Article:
Q: In what world is a dermatologist worth $700,000 a year for a 3 day week?

A: In one where the free market is not operating properly.

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i’ve been on Medicare for 25 years and always read carefully their statements, having worked as a medical coder for years. Physicians charge, knowing that they will get only a small portion of that charge.
Lab charges (husband was a pathologist) which used to be for a straight procedure, are now billed separately, although are run at one time on the same machine.

Charges vary greatly according to the geographic area and doctors together have a set rate they usually charge, although not mandatory, If one doctor charges much less than the others, there are loud complaints from the other docs for “undercutting” the system.

Once in a while payment is denied: my “former” cardiologist was not paid for a cardiac catheterization because prior to procedure, he had written “no evidence of CAD.” I was glad because it has risks and I did not need it. There must be extenuating circumstances documented if larger than normal fees are charged for similar procedures. Medicare is so complex, who understands it? But we should all watch for wrong charges as the fraud in Florida by docs charging for work not done, or overprescribing pain meds cost the government (us) billions.

(Possibly) true, although for the size of enterprise he’s over that’s an extremely low salary. And remember, it’s Florida Hospital, which is 5 hospitals in east Florida, 9 hospitals in central Florida, 9 hospitals in west Florida, and also dozens of clinics and other medical services.

Phil, I love your “move along, nothing to see here” approach. I was inclined to agree until I tripped over the $119,000,000 fine!!!

Church or health leaders who let this happen are either incredibly greedy, incredibly dense, or think that God would somehow “bless” them out of this.

When it comes to integrity, one would think that the church would be above reproach but instead their hospitals are (objectively speaking here since it’s the largest fine) the worst of the worst. Let me repeat it for emphasis - the worst of the worst.

At least they don’t ordain women and still preach homosexuality is a sin. That’s what God really cares about, you know.

The American people whom the hospitals bilked not only deserve their money back, but they deserve an apology. This was fraud, pure and simple.

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Who are they kidding? It is bound to get worse.

Come October 1, 2015, ICD 10 will be the “law of the land” with 68,000 diagnoses vs 13,000 for ICD 9. You make one CPT/ICD 10 coding error and, WALA! you’re bound to be “fraudulently” billing.

BTW, how much did the whistleblowers get from the $69.5 million settlement?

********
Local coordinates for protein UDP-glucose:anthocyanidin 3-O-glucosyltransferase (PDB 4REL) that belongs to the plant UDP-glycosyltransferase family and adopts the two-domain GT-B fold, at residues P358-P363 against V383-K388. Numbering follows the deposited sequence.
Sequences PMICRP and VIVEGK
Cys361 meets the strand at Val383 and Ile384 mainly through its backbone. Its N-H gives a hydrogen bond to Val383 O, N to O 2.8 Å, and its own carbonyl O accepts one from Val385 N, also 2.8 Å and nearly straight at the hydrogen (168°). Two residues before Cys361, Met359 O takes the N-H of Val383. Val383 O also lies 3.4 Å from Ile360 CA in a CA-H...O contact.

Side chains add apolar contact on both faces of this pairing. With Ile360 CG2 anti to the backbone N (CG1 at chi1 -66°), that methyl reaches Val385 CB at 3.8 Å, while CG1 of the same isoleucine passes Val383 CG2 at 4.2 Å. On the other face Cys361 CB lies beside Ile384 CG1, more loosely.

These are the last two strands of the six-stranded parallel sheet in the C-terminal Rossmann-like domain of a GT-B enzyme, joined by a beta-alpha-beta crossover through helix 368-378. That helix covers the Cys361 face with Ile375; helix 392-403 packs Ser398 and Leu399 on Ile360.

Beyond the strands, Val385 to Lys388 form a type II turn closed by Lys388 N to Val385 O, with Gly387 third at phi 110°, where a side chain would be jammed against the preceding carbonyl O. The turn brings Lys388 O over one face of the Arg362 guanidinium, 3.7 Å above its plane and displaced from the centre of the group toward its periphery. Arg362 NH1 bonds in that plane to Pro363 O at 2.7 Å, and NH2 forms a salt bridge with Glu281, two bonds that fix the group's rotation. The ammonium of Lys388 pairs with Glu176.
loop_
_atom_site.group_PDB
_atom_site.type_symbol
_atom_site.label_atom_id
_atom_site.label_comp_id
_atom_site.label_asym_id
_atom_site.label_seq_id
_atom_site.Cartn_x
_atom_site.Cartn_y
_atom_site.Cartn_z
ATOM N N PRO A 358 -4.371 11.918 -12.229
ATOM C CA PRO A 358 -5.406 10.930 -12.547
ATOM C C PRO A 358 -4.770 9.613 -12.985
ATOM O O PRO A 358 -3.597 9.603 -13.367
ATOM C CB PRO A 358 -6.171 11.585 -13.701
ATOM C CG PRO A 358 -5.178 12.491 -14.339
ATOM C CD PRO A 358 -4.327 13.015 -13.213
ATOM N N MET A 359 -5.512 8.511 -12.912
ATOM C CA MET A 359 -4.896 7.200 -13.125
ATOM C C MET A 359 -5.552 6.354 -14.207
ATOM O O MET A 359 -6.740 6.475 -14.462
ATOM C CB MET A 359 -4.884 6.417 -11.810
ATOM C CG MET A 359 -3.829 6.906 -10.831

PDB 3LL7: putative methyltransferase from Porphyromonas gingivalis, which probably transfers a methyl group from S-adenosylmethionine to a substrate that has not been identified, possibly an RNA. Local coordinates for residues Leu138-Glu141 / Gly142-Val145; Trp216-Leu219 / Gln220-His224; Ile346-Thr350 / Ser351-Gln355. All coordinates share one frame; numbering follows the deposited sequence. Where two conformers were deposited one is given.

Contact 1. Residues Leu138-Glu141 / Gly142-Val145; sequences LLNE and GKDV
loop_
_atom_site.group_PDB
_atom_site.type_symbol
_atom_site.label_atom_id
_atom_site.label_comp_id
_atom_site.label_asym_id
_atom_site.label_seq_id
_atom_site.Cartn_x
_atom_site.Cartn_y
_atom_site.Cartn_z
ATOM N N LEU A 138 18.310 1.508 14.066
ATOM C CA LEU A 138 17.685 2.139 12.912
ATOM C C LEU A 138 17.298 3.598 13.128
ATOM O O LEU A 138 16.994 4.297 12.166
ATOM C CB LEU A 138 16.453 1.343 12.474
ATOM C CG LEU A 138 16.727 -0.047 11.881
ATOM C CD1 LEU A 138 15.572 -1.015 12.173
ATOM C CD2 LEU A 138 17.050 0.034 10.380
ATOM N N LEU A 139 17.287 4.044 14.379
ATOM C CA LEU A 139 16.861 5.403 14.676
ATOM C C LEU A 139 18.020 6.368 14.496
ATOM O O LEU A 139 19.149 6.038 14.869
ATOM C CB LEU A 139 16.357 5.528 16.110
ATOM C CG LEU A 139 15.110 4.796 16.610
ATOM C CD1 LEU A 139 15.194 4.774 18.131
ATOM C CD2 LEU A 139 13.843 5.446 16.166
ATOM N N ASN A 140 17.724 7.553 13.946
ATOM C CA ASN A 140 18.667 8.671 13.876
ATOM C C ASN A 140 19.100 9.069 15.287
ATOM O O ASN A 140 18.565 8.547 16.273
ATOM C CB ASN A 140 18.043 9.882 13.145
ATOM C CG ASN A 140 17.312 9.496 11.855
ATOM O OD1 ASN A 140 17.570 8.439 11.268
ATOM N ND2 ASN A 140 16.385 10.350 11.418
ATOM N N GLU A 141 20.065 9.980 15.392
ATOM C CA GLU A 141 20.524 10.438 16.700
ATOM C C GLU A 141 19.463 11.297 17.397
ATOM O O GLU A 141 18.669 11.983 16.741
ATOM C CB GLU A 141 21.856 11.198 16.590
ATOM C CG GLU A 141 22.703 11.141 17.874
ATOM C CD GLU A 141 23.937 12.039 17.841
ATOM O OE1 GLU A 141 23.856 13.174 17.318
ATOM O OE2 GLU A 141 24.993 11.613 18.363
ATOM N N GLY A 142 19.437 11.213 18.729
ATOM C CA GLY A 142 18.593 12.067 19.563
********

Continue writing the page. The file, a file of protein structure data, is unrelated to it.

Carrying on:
Earth.

http://www.medscape.com/features/slideshow/compensation/2013/dermatology

@tjzwemer @phil @sdaequalitynow1 @DonB

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The fine is $119,000,000.

How many scholarships for future Adventist health care professionals would that cover?

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I do not have a problem with a CEO of a large organisation, which is exposed to huge potential regulatory liability, being paid well for leading the organisation well. That includes ensuring that good systems are in place to ensure compliance.

Here, from what we can see at a distance, we have someone being paid well, but the systems did not catch a problem. That is failure at a high level, and someone more competent should be appointed to the role.

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If workers, including physicians, don’t believe they are being paid what their services are worth, then they should not sign the contract agreeing to provide the services at the reduced rate. What the plaintiffs’ motives were should be irrelevant. If a wrong was done, a wrong was done.

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or one could read that statement as fraud, and FYI, using medical codes that do not actually represent the facts, is called FRAUD in the eyes of the law, and in some cases has carried an mandatory jail time for some, and when you over bill, the doctors must repay the insurance with interest (by law), so sure lets lie, I’m sure it sets a great example of how Christians do business.

Additional note: this conversation from the AAPC (the people who certify medical coders) is a great start to the liabilities of medical coding, https://www.aapc.com/memberarea/forums/showthread.php?t=40090

It’s also important to note many people confuse medical coding with medical billing, they are related, however they are not the same. In addition Medical coding is also used for statistical use and medical research, so its important that the codes used accuracy reflect the truth.